"It should not be difficult to gain the interest and support of directors on the importance of risk management in enhancing and protecting a company's financial well-being," he said. "Directors should be provided with an evaluation of the company's risk management and insurance programs that includes costs and funding options."

How then can risk managers get their message across within their companies and into the minds of the board of directors? Mr. Wyatt noted that in many companies, the risk manager's reporting relationship shields him or her from direct contact with the board of directors, such as when the risk manager reports to the corporate secretary or the chief financial officer.

Yet despite this reporting relationship, the risk manager should stress the importance of direct contact with the board because of the serious issues involved in the financial well-being of the company.

Mr. Wyatt said the audit committee should be more involved in risk identification to locate exposures that could seriously impair resources, risk evaluation based on past and future losses, risk control to eliminate hazards and improve safety as well as risk financing to ensure sufficient funds are there to meet any loss situation.-AHO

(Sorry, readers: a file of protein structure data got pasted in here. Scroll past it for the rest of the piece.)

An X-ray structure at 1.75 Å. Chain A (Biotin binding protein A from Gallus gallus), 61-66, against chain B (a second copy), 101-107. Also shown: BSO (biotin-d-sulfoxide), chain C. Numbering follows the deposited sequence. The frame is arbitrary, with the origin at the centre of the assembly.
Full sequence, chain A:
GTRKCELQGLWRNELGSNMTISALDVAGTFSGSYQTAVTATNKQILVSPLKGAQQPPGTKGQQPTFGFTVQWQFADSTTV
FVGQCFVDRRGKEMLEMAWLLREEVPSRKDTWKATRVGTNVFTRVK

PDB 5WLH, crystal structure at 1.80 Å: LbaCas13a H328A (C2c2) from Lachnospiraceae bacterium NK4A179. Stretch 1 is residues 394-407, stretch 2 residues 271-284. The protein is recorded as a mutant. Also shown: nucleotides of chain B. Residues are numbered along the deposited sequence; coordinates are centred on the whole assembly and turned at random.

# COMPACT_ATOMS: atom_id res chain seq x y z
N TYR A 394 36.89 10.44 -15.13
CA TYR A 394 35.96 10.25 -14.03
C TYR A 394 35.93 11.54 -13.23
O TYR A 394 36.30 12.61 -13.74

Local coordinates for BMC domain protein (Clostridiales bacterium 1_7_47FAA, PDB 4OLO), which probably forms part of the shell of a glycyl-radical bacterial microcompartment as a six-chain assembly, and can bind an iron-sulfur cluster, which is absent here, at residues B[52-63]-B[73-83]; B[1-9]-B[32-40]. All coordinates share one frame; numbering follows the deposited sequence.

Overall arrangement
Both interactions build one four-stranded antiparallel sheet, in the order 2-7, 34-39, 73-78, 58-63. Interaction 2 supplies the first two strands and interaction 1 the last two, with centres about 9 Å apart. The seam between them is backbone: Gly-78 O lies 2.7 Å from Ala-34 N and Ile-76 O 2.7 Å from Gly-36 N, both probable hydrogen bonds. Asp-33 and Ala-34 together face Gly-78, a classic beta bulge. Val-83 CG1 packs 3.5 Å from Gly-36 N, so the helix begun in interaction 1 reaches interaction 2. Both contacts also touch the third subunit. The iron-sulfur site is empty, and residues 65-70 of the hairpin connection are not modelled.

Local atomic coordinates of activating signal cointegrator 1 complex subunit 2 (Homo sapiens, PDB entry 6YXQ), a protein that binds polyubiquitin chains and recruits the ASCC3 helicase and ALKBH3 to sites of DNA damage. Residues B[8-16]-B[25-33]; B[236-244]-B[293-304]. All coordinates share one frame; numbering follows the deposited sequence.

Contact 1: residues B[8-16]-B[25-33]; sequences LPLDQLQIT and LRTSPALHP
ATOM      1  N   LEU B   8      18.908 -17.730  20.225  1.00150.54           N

COPYRIGHT 1991 Risk Management Society Publishing, Inc.
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Copyright 1991 Gale, Cengage Learning. All rights reserved.

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Title Annotation:includes related articles on the importance of measuring the cost of risk and risk management techniques
Author:Oshins, Alice H.
Publication:Risk Management
Date:Nov 1, 1991
Words:1541
Previous Article:Electromagnetic fields and their effects on our lives.
Next Article:RIMS Conference promises new approach to issues.